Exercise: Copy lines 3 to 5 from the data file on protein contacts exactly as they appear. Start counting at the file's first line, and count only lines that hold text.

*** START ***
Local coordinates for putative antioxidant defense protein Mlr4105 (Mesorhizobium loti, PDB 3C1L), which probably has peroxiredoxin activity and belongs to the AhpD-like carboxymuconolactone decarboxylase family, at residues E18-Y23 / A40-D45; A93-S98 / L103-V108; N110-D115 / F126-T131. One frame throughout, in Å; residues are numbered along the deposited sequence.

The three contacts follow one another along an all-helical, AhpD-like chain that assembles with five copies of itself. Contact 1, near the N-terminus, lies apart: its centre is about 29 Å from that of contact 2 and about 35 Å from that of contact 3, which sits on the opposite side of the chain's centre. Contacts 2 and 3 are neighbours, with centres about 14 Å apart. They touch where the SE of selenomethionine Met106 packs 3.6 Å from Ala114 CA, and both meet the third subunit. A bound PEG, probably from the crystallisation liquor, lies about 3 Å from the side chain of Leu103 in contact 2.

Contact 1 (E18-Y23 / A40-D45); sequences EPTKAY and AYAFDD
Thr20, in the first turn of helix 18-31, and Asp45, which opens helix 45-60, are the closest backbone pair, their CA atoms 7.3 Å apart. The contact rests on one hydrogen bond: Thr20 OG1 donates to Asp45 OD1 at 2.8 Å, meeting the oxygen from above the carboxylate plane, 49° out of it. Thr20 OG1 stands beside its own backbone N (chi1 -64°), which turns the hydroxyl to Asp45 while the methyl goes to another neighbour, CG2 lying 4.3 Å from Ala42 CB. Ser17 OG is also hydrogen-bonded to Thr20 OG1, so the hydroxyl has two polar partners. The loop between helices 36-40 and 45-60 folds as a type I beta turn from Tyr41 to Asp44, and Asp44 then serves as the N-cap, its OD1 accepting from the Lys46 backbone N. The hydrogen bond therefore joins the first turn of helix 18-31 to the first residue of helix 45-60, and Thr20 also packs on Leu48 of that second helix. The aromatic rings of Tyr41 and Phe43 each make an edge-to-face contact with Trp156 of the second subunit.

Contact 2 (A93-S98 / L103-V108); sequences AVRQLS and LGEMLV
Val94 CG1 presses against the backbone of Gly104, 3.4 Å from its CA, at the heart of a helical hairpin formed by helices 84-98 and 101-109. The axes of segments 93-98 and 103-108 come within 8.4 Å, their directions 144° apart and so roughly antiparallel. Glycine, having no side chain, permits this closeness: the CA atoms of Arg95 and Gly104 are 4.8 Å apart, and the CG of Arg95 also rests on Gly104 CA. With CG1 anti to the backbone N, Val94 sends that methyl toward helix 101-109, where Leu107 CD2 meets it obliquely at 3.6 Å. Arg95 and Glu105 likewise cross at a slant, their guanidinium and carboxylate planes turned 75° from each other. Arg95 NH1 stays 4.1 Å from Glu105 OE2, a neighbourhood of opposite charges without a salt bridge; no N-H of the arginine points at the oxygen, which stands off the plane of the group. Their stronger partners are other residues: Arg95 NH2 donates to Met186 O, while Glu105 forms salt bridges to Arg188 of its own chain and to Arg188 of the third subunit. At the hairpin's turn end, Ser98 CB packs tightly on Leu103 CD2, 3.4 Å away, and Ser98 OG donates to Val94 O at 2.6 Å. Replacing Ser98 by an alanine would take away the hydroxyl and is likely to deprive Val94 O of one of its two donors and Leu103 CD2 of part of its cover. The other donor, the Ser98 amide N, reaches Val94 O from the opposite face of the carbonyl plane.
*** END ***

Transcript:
Contact 1 (E18-Y23 / A40-D45); sequences EPTKAY and AYAFDD
Thr20, in the first turn of helix 18-31, and Asp45, which opens helix 45-60, are the closest backbone pair, their CA atoms 7.3 Å apart. The contact rests on one hydrogen bond: Thr20 OG1 donates to Asp45 OD1 at 2.8 Å, meeting the oxygen from above the carboxylate plane, 49° out of it. Thr20 OG1 stands beside its own backbone N (chi1 -64°), which turns the hydroxyl to Asp45 while the methyl goes to another neighbour, CG2 lying 4.3 Å from Ala42 CB. Ser17 OG is also hydrogen-bonded to Thr20 OG1, so the hydroxyl has two polar partners. The loop between helices 36-40 and 45-60 folds as a type I beta turn from Tyr41 to Asp44, and Asp44 then serves as the N-cap, its OD1 accepting from the Lys46 backbone N. The hydrogen bond therefore joins the first turn of helix 18-31 to the first residue of helix 45-60, and Thr20 also packs on Leu48 of that second helix. The aromatic rings of Tyr41 and Phe43 each make an edge-to-face contact with Trp156 of the second subunit.

Contact 2 (A93-S98 / L103-V108); sequences AVRQLS and LGEMLV